What does 2 Corinthians 1:12 mean?
ESV: For our boast is this, the testimony of our conscience, that we behaved in the world with simplicity and godly sincerity, not by earthly wisdom but by the grace of God, and supremely so toward you.
NIV: Now this is our boast: Our conscience testifies that we have conducted ourselves in the world, and especially in our relations with you, with integrity and godly sincerity. We have done so, relying not on worldly wisdom but on God's grace.
NASB: For our proud confidence is this: the testimony of our conscience, that in holiness and godly sincerity, not in fleshly wisdom but in the grace of God, we have conducted ourselves in the world, and especially toward you.
CSB: Indeed, this is our boast: The testimony of our conscience is that we have conducted ourselves in the world, and especially toward you, with godly sincerity and purity, not by human wisdom but by God's grace.
NLT: We can say with confidence and a clear conscience that we have lived with a God-given holiness and sincerity in all our dealings. We have depended on God’s grace, not on our own human wisdom. That is how we have conducted ourselves before the world, and especially toward you.
KJV: For our rejoicing is this, the testimony of our conscience, that in simplicity and godly sincerity, not with fleshly wisdom, but by the grace of God, we have had our conversation in the world, and more abundantly to you-ward.
From the context of this letter, it seems Paul's value as an apostle, his integrity, and his approach to ministry were all under attack in Corinth. At the very least, some in the church were challenging him. This might have come at the prompting of other teachers that had come in among them and gained their favor.
Paul has already addressed one concern of the people: that someone who is truly an apostle of Jesus should not experience so much suffering (2 Corinthians 1:8–11). He has shown that the opposite is true. Now he begins to defend his integrity.
In the typical context, boasting is presented as sinful or foolish in the New Testament, since the term most often means a person bragging about their own positive traits. Paul taught that boasting in one's own abilities and achievements was wrong (1 Corinthians 1:29; 4:7; Ephesians 2:9). Paul did, however, "boast" in what the Lord had done, including in what the Lord had done through him (Romans 15:17; 1 Corinthians 1:31). Here he declares his only boast: that by God's grace his conscience confirms his right conduct. Paul and his co-workers have behaved with "simplicity," meaning with integrity, openness, and honesty, and not according to the standards of worldly wisdom.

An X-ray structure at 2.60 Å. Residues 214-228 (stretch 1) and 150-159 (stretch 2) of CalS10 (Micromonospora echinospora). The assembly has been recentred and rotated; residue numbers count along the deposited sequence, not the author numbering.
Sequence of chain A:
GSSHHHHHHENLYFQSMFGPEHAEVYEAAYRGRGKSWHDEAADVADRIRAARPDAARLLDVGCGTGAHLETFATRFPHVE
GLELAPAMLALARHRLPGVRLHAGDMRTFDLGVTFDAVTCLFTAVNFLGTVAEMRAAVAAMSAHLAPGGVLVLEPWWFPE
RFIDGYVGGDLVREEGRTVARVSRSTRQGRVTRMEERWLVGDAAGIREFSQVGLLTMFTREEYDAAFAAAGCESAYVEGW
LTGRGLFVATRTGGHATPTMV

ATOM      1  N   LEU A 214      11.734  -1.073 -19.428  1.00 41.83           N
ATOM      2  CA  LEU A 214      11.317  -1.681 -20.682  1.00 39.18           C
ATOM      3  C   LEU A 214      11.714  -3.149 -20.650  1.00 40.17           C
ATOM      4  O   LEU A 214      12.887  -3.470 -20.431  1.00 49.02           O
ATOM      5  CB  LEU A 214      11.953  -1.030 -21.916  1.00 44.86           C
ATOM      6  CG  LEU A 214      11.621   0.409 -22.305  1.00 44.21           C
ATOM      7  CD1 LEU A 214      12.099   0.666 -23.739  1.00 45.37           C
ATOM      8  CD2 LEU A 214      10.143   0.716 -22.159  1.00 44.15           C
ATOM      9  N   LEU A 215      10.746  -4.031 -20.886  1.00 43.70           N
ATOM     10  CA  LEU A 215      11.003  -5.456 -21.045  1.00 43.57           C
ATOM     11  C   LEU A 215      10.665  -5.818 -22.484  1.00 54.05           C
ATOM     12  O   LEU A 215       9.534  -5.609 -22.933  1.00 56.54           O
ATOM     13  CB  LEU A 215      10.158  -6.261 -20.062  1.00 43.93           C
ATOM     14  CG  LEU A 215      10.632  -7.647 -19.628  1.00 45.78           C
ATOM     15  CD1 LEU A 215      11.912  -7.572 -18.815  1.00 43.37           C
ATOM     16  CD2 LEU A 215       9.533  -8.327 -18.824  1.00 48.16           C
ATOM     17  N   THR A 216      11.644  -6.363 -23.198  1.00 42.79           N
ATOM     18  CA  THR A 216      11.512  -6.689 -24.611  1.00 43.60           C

Paul adds that he and his team have behaved in this honorable way, by God's grace, especially with the Corinthians. That does not mean Paul cut corners on integrity with other people. Rather, it suggests that because of the sometimes confrontational nature of his relationship with the Corinthians (1 Corinthians 1:10–17), he has been careful to avoid even the hint of inappropriate behavior.
Second Corinthians 1:12–24 contains a defense against accusations. Apparently, some claimed Paul had acted without integrity, openness, or commitment to his stated plans to visit the Corinthians. Those were referenced near the end of his letter of 1 Corinthians. Paul insists that, especially with them, he and his co-workers have behaved with simple integrity and transparency, as well as sincerity. His change in plans has not been a case of frivolously saying ''yes and no'' to them at the same time. He has responded to the leading of the Holy Spirit and delayed his most recent visit for their own good.
Paul begins another letter to the Corinthians following a series of tumultuous events with them. He begins by praising God for His comfort to those who are in affliction, connecting Christian suffering to the sufferings of Christ. Paul insists that his suffering and the comfort he has received from God have been for the Corinthians' benefit. He defends both his integrity and sincerity in dealing with them and explains that he delayed his planned trip to visit them again for their sake.
Second Corinthians 1 follows about a year after the end of 1 Corinthians, and much has happened between the two letters. Paul has had a painful visit with the Corinthians before traveling to Macedonia, where he wrote a painful letter. The text of which has not been kept. He writes this new letter from Macedonia, as well, after learning about a positive change of heart on their behalf. Paul begins by praising God for His comfort for those who are afflicted and defending himself against several complaints from some in the church.
Second Corinthians returns to similar themes as those Paul mentioned in his first letter to this church. Paul is glad to hear that the church in Corinth has heeded his advice. At the same time, it is necessary for Paul to counter criticisms about his personality and legitimacy. Most of this text involves that subject. The fifth chapter, in contrast, contains comforting words which Christians have quoted often in times of hardship. Paul also details his expectations that the church in Corinth will make good on their promise to contribute to the needs of suffering believers in Jerusalem.
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